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Remembering individual perspectives and needs in differentiated HIV care strategies
  1. Sheree R Schwartz,
  2. Stefan Baral
  1. Key Populations Program, Center for Public Health and Human Rights, Department of Epidemiology, Johns Hopkins School of Public Health, Baltimore, Maryland, USA
  1. Correspondence to Dr Sheree R Schwartz, Key Populations Program, Center for Public Health and Human Rights, Department of Epidemiology, Johns Hopkins School of Public Health, Baltimore, MD 21205, USA; sschwartz{at}jhu.edu

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In 2018, the HIV pandemic response has transitioned from an emergency approach to one that will be implemented over several decades and likely for our lifetimes. An estimated 37 million people now live with HIV, of whom 21.5 million people are on antiretroviral therapy (ART) including an estimated 17.5 million people who have achieved viral suppression.1 Thus, an estimated 20 million people either require ART or improved regimens and/or adherence interventions.1 Though HIV diagnostic and prevention strategies are improving, stigma, implementation challenges and late diagnoses resulted in 1.8 million people acquiring HIV, indicating that HIV incidence has only been slowly decreasing over the last several years.1 Thus, the numbers of people requiring HIV treatment are likely to continue to increase over the coming years.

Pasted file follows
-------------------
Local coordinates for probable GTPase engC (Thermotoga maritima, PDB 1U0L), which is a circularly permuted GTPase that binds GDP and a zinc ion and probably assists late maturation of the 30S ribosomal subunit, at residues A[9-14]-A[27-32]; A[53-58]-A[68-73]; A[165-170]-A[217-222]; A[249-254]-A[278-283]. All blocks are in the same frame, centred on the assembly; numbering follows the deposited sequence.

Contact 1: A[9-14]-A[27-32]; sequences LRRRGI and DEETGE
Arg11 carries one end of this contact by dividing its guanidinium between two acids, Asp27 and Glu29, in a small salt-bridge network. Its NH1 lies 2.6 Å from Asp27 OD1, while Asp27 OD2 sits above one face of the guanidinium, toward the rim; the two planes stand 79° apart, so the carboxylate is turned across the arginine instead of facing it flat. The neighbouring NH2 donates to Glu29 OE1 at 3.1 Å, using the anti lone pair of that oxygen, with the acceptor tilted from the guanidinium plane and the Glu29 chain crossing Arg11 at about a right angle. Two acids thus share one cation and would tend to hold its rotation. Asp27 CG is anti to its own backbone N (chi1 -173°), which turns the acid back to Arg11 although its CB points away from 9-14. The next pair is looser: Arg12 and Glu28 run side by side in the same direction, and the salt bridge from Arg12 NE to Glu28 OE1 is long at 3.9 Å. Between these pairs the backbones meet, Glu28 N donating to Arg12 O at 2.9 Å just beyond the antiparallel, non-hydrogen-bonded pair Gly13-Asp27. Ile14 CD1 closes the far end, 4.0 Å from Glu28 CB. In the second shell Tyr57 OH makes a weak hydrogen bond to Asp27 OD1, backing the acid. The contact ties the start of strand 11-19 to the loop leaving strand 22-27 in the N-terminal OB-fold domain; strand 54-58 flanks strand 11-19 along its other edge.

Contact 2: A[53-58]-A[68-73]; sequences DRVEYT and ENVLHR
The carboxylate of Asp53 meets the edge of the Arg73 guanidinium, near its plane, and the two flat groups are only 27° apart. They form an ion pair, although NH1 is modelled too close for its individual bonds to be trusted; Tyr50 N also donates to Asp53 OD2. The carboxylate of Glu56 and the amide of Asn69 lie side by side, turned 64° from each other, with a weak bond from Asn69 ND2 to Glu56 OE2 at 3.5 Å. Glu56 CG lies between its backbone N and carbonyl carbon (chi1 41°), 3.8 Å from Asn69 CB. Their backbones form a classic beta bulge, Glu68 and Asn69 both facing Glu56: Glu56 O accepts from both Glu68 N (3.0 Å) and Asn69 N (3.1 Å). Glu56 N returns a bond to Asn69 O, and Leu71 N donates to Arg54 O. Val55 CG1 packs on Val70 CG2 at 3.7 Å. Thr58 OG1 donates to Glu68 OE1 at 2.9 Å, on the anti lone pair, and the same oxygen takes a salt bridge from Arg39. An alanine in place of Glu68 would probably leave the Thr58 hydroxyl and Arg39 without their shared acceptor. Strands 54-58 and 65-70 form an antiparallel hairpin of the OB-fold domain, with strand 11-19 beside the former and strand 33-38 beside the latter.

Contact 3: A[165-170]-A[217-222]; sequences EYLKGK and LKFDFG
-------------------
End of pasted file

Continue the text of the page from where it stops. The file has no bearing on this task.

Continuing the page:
Effective support for the lifelong treatment needs of an increasing number of people living with HIV despite decreasing levels of resources requires a better understanding of the specific individual needs of people living with HIV and development of cost-effective and adaptive approaches to address these needs.2 Differentiated care models have been promoted in sub-Saharan Africa recently to address the heterogeneity in the treatment needs among people living with HIV.3 4 Men and women, old and young, pregnant and non-pregnant and individuals from urban versus rural communities may respond differently to service delivery models.5–7 Further, given that HIV transmission risks are not spread evenly across populations anywhere in the world, engagement in care and adherence challenges are likely to differ across populations as well. …

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